An economic crisis is quickly turning into a political crisis. Riots have broken out in capitals across Eastern Europe. Mr. Geithner had better be paying attention. The prospects for political upheaval are growing. Public anxiety can spill out onto the streets at a moments notice. Governments must act quickly and with resolve. These countries need hard currency and guarantees of support. If they don't get help, the simmering public fury will turn into something much more lethal.

    UK Telegraph's economics correspondent Ambrose Evans-Pritchard:

    "Global banks have so far written down half the $2,200bn losses estimated by the IMF. On top of this, EU banks have $1,600bn of exposure to Eastern Europe -- increasingly viewed as Europe’s subprime debacle, and EU corporate debts are 95pc of GDP compared to 50pc in the US, a mounting concern as default rates surge.

    “It is essential that government support through asset relief should not be on a scale that raises concern about over-indebtedness or financing problems. Such considerations are particularly important in the current context of widening budget deficits, rising public debt levels and challenges in sovereign bond issuance." (UK Telegraph)

    It's the same wherever banks merged their commercial and investment branches. Debt has skyrocketed to unsustainable levels destabilizing the entire economy. The banks have been operating like hedge funds, concealing their activities on off-balance sheets operations and maximizing their leverage through opaque debt-instruments. Now the global economy is caught in the downdraft of a collapsing speculative bubble. East Europe has been hit hard, but it's just the first of many bowling pins that will fall. All of Europe has been infected by the same virus which originated on Wall Street. Monday's New York Times summarizes developments in the EU:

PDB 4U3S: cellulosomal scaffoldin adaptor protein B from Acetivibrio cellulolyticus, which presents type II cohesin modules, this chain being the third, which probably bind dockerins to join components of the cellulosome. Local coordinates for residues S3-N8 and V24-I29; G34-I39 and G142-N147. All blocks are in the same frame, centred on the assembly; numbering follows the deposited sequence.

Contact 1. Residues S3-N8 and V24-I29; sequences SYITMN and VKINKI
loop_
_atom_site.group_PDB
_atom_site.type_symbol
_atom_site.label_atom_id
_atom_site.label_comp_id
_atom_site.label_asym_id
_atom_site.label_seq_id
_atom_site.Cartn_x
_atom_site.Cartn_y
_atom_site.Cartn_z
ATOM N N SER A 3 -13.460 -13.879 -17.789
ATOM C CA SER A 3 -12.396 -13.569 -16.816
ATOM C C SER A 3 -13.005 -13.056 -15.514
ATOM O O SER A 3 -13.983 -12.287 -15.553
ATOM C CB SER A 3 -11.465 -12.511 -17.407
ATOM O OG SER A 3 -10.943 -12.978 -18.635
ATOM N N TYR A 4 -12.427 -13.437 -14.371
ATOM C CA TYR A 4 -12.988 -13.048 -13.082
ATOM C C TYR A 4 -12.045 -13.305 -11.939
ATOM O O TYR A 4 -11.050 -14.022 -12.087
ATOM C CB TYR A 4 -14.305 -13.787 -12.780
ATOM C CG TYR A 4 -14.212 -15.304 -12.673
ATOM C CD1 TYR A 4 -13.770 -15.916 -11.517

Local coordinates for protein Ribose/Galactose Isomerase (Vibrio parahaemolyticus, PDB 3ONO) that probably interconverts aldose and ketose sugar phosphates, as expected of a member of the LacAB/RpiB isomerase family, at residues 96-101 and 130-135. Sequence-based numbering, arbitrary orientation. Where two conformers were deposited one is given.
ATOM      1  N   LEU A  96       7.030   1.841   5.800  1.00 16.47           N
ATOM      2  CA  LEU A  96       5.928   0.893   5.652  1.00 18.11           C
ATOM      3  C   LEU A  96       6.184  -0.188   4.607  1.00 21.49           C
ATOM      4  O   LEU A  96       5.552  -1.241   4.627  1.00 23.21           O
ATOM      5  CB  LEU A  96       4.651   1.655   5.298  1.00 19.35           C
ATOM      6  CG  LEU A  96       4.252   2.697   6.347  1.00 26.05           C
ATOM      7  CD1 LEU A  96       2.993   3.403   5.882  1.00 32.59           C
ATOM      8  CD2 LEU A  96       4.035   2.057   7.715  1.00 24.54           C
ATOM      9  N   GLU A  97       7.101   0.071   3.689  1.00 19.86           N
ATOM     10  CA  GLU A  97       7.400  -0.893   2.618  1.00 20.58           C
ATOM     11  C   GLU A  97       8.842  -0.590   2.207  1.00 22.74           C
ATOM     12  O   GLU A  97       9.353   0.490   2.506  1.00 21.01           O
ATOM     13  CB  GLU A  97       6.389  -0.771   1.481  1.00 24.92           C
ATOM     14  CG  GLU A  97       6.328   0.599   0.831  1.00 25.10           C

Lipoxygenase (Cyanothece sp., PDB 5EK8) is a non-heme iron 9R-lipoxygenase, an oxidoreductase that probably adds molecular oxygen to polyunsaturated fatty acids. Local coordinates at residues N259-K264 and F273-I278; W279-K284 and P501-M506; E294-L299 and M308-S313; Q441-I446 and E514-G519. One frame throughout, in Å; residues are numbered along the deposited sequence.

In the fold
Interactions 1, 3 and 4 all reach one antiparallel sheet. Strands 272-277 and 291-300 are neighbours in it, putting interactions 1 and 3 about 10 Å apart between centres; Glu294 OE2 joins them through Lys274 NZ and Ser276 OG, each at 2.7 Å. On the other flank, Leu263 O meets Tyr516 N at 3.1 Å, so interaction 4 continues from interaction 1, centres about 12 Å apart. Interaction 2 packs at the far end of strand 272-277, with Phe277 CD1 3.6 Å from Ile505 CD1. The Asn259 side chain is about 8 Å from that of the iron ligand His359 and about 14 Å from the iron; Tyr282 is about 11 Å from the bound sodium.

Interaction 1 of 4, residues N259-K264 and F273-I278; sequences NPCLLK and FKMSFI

"Europe sank even deeper into recession than the United States in the closing months of last year, according to figures published Friday...The economy of the 16 countries sharing the euro currency declined by 1.5 percent in the fourth quarter, (an annualized drop of roughly 6 percent) according to the European Union's statistics office. That is even worse than the 1 percent decline in the United States economy during that period, compared with the previous quarter.

    “Today’s data wipes out any illusion that the euro zone is getting off lightly in this global downturn,” said Jörg Radeke, an economist at the Center for Economics and Business Research in London. ("Europe Slump Deeper than Expected" New york Times)

    The "liquidationists" would like to see governments cut off the flow of funds to ailing financial institutions and let them fail by themselves. It's Darwinian madness, like waiting out a heart attack on the kitchen floor instead of rushing to the hospital for emergency care. The global economy is decelerating at the fastest pace on record. 40 percent of global wealth has been wiped out. The banking system is insolvent, unemployment is soaring, tax revenues are falling, the markets are in shock, housing is crashing, deficits are soaring, and consumer confidence is at its lowest point in history. This is no time to cling to half-baked ideology. The global economy is undergoing a massive system-wide contraction which could spin out of control and plunge us into another world war. Political leaders need to grasp the urgency of the moment and keep the vehicle from careening into the ditch.